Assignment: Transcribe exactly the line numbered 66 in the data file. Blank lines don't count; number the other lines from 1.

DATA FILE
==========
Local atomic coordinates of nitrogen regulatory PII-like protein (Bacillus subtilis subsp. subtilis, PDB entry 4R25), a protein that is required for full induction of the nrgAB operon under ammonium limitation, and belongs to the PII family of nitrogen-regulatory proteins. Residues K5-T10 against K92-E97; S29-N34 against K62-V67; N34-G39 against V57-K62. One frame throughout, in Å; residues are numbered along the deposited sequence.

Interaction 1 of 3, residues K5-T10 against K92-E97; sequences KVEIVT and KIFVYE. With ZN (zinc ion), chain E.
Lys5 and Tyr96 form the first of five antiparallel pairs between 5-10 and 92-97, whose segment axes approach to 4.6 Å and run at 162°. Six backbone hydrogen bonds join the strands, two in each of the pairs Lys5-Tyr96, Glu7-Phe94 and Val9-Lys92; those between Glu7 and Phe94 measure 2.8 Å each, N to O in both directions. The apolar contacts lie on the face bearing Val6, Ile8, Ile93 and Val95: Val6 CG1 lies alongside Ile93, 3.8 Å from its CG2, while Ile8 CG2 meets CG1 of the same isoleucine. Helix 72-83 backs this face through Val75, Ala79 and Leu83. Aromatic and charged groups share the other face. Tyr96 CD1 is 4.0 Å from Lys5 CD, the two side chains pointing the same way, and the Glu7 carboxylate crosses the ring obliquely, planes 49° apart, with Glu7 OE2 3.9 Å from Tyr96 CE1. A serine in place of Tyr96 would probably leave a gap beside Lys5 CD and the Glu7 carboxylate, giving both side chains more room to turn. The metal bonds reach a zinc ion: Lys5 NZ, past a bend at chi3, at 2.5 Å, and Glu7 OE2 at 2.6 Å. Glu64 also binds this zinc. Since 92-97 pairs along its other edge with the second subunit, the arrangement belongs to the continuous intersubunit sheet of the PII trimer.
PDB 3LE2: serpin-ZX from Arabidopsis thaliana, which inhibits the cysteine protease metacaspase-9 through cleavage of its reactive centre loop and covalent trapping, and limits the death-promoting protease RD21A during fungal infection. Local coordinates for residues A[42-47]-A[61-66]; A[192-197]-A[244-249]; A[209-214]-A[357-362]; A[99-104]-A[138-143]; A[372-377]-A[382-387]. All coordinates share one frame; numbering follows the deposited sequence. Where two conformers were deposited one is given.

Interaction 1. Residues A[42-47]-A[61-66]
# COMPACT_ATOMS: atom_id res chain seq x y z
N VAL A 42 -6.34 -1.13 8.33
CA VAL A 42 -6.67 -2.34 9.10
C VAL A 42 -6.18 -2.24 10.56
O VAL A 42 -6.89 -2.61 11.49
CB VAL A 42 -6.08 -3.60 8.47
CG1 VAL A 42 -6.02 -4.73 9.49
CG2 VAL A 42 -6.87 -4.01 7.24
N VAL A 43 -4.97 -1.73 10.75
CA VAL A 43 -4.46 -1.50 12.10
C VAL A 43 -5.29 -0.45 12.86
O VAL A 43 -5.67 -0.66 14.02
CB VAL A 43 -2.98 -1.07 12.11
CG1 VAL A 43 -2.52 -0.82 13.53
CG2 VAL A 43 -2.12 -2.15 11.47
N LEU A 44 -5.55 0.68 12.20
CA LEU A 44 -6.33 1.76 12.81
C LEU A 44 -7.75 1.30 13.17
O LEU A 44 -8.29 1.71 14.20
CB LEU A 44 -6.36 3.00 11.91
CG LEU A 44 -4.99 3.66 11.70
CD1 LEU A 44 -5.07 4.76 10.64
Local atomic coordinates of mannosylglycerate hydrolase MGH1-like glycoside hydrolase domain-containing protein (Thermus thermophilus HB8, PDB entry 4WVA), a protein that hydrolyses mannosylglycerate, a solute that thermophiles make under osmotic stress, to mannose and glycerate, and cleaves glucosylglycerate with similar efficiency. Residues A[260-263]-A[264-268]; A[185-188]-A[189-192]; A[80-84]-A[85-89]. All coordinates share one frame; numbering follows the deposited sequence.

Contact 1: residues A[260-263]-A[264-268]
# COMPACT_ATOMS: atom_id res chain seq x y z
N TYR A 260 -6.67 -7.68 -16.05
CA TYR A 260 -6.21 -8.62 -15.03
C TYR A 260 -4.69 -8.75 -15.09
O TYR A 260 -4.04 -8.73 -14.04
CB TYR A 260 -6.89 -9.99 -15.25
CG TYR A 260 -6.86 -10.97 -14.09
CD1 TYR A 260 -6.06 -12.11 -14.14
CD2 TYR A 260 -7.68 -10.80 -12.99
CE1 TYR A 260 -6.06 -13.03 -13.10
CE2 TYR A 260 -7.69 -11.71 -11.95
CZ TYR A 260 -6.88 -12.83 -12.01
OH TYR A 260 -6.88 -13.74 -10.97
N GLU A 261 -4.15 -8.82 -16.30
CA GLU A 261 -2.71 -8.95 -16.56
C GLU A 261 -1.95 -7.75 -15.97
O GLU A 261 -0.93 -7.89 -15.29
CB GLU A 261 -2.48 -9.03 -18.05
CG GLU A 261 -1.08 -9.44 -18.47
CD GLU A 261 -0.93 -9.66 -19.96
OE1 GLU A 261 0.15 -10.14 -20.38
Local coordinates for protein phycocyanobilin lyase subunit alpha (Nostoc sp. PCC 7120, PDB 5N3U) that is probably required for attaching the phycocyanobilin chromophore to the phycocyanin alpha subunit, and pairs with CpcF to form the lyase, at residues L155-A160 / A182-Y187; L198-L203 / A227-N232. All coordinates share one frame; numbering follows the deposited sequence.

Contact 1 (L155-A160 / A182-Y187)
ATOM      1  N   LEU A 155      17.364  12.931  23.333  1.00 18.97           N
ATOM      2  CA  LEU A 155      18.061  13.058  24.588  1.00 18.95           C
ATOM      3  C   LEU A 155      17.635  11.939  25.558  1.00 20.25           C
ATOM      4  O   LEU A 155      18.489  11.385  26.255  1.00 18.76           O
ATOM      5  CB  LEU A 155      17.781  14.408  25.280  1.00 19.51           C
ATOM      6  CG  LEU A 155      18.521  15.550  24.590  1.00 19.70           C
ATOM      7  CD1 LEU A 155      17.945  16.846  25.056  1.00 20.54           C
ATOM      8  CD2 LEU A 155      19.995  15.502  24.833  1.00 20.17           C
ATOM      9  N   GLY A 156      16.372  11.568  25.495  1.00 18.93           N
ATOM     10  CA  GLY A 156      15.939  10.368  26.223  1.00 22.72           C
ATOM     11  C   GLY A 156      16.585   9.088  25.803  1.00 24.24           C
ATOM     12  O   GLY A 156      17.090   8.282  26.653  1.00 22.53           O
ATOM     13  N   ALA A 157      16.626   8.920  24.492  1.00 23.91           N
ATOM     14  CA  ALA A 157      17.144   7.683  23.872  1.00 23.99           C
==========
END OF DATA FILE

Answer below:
ATOM     14  CA  ALA A 157      17.144   7.683  23.872  1.00 23.99           C